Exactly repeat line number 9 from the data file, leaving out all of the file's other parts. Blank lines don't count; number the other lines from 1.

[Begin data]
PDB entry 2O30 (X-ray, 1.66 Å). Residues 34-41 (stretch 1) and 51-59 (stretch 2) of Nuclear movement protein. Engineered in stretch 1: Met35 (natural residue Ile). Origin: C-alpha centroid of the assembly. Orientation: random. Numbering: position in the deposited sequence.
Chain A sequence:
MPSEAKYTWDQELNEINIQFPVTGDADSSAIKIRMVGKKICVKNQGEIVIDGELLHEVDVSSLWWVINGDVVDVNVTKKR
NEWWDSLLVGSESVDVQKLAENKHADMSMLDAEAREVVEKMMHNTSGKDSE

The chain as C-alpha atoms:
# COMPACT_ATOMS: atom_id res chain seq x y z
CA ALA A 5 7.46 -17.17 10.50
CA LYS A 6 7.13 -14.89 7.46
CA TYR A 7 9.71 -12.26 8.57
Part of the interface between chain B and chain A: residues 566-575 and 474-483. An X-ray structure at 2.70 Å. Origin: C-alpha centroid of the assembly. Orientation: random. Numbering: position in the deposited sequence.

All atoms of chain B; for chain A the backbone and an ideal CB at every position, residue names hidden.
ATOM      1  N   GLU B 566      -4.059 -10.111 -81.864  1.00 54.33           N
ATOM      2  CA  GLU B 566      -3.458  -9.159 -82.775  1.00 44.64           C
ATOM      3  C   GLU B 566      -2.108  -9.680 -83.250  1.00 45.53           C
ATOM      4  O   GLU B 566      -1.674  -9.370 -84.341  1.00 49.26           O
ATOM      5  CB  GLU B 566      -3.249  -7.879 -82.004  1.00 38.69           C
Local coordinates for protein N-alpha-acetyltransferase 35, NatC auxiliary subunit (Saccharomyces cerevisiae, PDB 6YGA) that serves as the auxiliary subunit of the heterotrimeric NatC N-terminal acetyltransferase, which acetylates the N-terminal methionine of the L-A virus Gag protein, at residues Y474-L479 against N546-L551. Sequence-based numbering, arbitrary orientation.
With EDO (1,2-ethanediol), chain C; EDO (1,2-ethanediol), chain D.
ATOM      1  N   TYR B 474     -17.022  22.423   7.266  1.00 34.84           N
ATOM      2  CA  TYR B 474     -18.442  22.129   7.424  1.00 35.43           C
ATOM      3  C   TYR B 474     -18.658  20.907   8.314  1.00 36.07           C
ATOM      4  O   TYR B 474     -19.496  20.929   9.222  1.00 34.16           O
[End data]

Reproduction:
CA TYR A 7 9.71 -12.26 8.57